On Thursday, the Health Ministry released standard operating procedures to be followed by malls, hotels, restaurants and places of worship when they reopen in phases from June 8. Many of the measures recommended for restaurants — masks for staff and visitors (except when eating), sanitisers, reduced capacity — are being followed by restaurants that have been reopening around the world.
Masks, disinfectants, scans: Around the world, masks are mandatory for staff in most restaurants. Many have installed hand-sanitising stations and thermal scans at entrances as well as tables, and some are posting daily temperatures of staff. In China, where restaurants were reopened in March, one Shanghai restaurant installed a full-body disinfectant station at its entrance.
Physical distancing: Restaurants have redesigned their spaces and reduced their capacities by 50 to 30 per cent. In India, the government has set a 50 per cent limit. Restaurants are reducing the number of tables and placing them farther apart. Many smaller eateries in China have installed cardboard partitions on tables, while larger ones have used glass or plexiglass; ETEN restaurant in Amsterdam has built glass booths or cubicles.
Mannequins, dolls: The Inn, a three-Michelin star restaurant in Virginia, has installed mannequins at some tables; this not only ensures that customers sit at tables sufficiently distant from each other, but also creates the illusion of a full restaurant. Other restaurants have used mannequins, blow-up dolls such as at Open Hearth restaurant in South Carolina, and cardboard cutouts, such as at Five Dock Dining in New South Wales. Maison Saigon, Bangkok, has used stuffed pandas, a photo of which went viral.
Robot staff: To reduce human staff, a McDonald’s outlet in Arnhem, the Netherlands, is using automated wheeled carts to serve customers. The company said in a statement that, if successful, the measure will be implemented in 180 of its biggest outlets around the country. The earliest use of robot staff goes back to 2016 when some restaurants in China employed robots as cooks and waiters; most were eventually “fired” for not being as efficient as humans. Now, some restaurants are looking at them as an option. For example, at The Royal Palace in Renesse, the Netherlands, robots have been employed to greet and serve customers.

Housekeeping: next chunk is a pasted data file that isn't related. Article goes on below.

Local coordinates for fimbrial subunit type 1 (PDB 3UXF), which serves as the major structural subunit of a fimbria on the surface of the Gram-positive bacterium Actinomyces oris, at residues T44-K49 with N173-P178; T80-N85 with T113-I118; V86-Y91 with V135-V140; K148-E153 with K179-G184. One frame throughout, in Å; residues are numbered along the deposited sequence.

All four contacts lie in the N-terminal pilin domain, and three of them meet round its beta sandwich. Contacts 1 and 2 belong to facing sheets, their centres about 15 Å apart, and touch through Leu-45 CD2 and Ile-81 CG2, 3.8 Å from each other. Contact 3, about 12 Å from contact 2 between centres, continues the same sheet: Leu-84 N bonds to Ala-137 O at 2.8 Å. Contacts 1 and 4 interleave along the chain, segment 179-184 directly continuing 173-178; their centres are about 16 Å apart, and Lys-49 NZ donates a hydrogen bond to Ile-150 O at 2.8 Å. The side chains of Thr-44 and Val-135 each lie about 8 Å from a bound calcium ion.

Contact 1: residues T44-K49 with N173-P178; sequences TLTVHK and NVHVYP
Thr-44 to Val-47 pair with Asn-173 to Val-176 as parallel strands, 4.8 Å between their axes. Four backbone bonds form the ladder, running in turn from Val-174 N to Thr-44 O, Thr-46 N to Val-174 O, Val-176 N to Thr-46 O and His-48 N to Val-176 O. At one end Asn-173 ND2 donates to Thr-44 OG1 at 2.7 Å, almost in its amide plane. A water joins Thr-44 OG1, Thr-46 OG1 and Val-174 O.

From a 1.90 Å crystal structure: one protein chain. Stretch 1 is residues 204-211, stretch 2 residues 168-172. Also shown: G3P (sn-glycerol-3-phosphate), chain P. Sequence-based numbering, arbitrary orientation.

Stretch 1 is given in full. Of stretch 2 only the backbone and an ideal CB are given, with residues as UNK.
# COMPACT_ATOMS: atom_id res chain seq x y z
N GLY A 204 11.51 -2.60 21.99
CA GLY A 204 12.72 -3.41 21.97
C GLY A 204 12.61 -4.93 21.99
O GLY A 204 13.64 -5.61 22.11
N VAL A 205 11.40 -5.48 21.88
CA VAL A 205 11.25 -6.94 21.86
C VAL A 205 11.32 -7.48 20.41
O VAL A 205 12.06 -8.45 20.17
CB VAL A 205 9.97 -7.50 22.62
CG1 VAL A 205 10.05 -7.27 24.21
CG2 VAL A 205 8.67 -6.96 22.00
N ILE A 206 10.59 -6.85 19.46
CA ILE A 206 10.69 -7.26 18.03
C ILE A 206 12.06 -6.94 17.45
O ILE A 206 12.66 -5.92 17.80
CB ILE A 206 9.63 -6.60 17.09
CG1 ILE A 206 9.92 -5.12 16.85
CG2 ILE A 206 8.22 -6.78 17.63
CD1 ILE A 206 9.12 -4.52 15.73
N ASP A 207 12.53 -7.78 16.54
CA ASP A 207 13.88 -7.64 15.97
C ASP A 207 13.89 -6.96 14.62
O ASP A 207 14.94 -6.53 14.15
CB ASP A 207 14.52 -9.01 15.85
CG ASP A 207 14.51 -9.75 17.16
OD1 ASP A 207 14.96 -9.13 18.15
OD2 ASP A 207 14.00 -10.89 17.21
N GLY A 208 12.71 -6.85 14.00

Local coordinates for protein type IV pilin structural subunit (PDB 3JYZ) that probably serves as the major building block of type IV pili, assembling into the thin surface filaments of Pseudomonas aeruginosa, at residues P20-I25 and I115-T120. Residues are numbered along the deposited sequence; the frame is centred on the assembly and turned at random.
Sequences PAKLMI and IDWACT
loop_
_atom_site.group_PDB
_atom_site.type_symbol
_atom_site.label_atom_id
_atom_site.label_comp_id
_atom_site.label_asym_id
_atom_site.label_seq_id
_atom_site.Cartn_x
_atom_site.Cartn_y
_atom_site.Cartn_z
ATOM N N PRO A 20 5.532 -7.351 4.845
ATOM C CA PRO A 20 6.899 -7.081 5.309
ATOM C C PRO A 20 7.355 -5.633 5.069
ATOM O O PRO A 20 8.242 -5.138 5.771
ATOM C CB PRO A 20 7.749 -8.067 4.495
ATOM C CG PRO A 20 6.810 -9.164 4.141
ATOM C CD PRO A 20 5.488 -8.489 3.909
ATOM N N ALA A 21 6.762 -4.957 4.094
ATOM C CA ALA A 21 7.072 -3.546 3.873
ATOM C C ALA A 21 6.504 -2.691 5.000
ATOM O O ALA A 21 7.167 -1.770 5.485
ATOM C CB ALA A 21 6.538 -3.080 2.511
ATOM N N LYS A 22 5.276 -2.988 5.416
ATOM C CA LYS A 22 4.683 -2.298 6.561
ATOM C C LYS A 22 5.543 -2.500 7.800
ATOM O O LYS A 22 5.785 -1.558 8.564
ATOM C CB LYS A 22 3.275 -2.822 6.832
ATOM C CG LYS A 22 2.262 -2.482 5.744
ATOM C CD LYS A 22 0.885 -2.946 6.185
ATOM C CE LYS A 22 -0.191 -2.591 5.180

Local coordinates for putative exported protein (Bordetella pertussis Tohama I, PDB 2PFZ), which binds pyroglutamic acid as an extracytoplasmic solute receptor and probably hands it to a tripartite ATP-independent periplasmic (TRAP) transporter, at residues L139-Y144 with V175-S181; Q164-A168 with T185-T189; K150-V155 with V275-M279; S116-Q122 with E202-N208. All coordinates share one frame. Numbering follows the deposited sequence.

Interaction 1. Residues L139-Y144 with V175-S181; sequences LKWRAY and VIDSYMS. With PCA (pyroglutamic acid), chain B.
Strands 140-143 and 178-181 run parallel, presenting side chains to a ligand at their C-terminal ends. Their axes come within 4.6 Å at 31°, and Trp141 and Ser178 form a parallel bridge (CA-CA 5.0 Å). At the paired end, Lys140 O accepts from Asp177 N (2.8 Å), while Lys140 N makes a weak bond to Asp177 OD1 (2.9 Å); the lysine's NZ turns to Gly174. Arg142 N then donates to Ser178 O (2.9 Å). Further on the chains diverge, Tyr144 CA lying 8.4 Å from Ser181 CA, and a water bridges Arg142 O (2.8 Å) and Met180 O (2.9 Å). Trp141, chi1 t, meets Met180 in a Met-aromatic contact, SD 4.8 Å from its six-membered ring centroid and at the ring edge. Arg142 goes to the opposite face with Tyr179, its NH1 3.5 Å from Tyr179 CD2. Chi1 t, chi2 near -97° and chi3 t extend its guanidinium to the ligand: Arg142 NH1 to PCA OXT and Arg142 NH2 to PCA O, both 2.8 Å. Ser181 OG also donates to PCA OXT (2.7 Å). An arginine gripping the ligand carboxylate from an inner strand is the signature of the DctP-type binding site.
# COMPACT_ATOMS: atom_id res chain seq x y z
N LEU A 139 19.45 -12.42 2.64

Minimum surface contact: Apart from regularly sanitising furniture and glassware (among the SOPs in India), restaurants worldwide are trying to reduce the number of surface objects that customers and staff will come in contact with. While the Indian government has advised use of disposable menus, many restaurants worldwide have done away with physical menus altogether, and are offering scannable codes that open up the menus on customers’ phones. Table-top condiment bottles and dispensers are being replaced with disposable sachets.
No more buffets: NHK, Japan’s national broadcaster, conducted an experiment in May in collaboration with infectious disease experts from St Marianna University School of Medicine in Kawasaki. To show how quickly infection can spread in a buffet, it set up a buffet-style meal for 10 people and painted the hand of one individual with fluorescent paint to simulate infected droplets from a cough. By the end of the meal, black lights revealed that the paint had been transferred onto every individual. Many restaurants are reopening without buffet brunches and other communal meals. In India, the government has advised physical distancing during buffets.
Many restaurants in India have begun to put measures in place. Westlife Development, which runs McDonald’s in the country’s south and west, has come out with a 42-point checklist that includes regular sanitisation, thermal screening, designated distancing markings, and contactless ordering, pick up and takeout.
Some restaurants are planning to livestream their kitchens to reassure customers about hygiene practices. The NCR-based pizza chain Instapizza, for example, implemented this measure a month ago. Others are replacing physical menus with digital menus.
There are four basic measures all restaurants must put in place if they wish to reopen, said Prof D Prabhakaran, Vice President (Research & Policy) and Director, Centre for Control of Chronic Conditions, Public Health Foundation of India. “The first is social or physical distancing, which can be ensured by creating more space between tables or allowing fewer customers. The second is compulsory masks (except when customers are eating). The third is screening; while it is true that even asymptomatic people can be infectious, a large majority of the infections are spread by those who have symptoms, including fever. So in that sense, thermal screening is useful, but even apart from that, customers and staff who show any symptoms must not be allowed in. And finally, frequent handwashing, ideally with soap and water, for servers as well as customers.”
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Dr Prabhakaran discouraged the use of aggressive disinfection measures like full-body disinfection stations and tunnels, which could be dangerous to those who may be allergic to the chemicals used.
“I would avoid going to restaurants right now even after they open, but if you do want to go, make sure you take all the precautions… And if you’re over the age of 65 or suffering from additional diseases like diabetes, cancer etc, just avoid it,” he said.
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